It’s a big exhibition straight from the Big Apple.
“Lorraine O’Grady: Both/And,” on loan from the Brooklyn Museum of Art in New York, is the first comprehensive overview of the work of Lorraine O’Grady, one of the most significant figures in contemporary performance, conceptual, and feminist art.
O’Grady is widely known for her radical persona Mlle Bourgeoise Noire. The artist’s complex practice encompasses video, photomontage, concrete poetry, cultural criticism, and public art. She has consistently been ahead of her time, anticipating contemporary art world conversations about racism, sexism, institutional inequities, and cultural oversights by decades. Her prescience has inspired younger generations of artists.
Throughout her work, she has called attention to the deeply segregated nature of the art world while also continually imagining her own history, body, and relationships, within a cultural landscape that often makes it difficult for Black women to speak for themselves.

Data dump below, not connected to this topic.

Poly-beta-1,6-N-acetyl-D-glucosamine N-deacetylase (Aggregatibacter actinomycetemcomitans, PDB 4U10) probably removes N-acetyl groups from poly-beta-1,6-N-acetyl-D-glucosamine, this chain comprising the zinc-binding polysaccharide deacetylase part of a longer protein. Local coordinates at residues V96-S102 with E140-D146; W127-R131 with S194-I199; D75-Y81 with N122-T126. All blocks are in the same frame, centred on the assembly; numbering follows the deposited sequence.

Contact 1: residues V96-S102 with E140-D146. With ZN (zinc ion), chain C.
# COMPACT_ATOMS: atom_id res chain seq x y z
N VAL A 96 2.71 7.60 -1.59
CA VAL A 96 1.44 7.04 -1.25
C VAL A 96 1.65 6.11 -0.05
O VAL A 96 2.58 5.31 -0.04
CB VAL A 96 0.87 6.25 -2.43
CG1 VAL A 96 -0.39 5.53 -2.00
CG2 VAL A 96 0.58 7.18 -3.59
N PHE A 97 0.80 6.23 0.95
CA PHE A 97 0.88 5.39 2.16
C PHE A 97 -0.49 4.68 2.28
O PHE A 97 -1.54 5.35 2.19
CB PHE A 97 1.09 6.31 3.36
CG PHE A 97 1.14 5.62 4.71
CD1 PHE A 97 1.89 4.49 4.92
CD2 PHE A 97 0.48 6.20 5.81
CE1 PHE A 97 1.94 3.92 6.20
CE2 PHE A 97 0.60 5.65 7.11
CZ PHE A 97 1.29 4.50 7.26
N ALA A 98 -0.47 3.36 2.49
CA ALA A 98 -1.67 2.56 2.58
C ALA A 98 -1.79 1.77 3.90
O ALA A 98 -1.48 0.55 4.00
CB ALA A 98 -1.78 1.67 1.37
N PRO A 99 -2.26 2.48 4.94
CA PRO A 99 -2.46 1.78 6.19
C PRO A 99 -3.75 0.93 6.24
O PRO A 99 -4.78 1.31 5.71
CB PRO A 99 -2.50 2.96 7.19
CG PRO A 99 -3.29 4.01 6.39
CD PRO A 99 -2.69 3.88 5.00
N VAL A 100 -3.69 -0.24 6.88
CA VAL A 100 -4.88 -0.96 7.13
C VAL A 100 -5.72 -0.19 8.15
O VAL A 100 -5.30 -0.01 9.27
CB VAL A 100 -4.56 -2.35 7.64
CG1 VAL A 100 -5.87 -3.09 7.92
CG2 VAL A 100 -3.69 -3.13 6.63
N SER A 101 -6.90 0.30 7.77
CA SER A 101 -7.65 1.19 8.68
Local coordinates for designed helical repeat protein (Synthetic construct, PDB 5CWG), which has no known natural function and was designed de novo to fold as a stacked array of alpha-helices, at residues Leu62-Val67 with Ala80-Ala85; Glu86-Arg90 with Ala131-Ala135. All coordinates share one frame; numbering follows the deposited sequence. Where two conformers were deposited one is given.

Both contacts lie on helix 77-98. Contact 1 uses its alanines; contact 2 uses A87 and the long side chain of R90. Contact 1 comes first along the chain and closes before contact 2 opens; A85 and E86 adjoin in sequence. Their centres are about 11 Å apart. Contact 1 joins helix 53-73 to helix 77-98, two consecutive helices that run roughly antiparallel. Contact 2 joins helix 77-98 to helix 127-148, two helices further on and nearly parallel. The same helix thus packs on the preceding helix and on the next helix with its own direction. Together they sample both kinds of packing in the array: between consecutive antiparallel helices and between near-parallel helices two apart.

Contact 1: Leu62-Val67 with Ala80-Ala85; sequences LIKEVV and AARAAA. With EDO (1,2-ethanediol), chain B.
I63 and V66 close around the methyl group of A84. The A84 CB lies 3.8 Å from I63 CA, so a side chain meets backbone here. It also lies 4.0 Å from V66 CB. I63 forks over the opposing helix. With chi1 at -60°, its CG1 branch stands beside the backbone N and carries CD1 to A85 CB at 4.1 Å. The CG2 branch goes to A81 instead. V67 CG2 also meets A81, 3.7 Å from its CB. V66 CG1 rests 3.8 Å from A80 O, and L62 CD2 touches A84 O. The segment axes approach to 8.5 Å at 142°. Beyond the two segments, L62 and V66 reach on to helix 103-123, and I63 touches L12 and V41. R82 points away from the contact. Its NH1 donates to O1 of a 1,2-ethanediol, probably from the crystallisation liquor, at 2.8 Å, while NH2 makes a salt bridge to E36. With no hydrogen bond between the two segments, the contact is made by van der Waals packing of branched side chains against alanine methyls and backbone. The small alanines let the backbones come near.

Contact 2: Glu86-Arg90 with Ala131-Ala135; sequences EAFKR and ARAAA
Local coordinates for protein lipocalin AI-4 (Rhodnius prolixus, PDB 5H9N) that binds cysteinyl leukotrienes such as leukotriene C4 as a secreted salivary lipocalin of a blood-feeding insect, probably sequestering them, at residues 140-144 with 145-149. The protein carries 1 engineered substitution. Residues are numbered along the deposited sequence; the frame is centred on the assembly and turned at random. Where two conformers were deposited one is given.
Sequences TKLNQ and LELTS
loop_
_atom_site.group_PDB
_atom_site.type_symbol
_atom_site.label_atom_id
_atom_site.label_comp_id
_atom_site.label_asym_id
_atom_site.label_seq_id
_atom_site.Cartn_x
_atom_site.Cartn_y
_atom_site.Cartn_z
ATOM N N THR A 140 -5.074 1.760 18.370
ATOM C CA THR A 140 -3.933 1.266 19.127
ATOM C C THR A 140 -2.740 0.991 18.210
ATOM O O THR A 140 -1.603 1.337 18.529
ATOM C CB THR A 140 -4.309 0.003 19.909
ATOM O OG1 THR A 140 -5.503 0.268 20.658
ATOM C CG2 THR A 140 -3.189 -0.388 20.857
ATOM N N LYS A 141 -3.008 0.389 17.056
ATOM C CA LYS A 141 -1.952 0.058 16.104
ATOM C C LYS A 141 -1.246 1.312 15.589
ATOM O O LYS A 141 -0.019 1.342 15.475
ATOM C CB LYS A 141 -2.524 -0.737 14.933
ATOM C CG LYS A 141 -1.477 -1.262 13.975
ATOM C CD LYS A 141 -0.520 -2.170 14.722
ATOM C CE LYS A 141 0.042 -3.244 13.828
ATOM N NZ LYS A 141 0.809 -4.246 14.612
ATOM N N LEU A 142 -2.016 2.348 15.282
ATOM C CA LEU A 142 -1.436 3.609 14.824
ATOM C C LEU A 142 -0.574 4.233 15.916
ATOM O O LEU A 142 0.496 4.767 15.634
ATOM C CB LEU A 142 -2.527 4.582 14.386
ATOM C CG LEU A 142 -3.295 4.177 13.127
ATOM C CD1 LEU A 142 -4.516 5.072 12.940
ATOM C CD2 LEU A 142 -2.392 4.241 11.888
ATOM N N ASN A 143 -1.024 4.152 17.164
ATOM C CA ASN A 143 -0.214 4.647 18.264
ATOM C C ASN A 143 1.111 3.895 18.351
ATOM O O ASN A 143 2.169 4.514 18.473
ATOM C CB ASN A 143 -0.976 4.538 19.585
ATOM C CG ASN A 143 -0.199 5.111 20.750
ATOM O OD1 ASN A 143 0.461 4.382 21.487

Parallel threads of outward critique and inward reflection are some of the many binaries that O’Grady’s work addresses. By putting seemingly contradictory ideas together, she questions the power attached to such oppositions as Black and White, museum and individual, self and other, West and non-West, and past and present. The exhibition’s subtitle, “Both/And,” emphasizes the artist’s ambitious goal of dismantling either/or thinking in favor of broader possibilities.
Leadership support for this exhibition is provided by the Henry Luce Foundation. Its presentation at the Weatherspoon Art Museum is supported by Bank of America, Beatrice Schall, Sydney Gingrow, Carol Cole Levin, Tim Warmath, and Edward Comber.
By Loring Mortenson
Photography by Martin W. Kane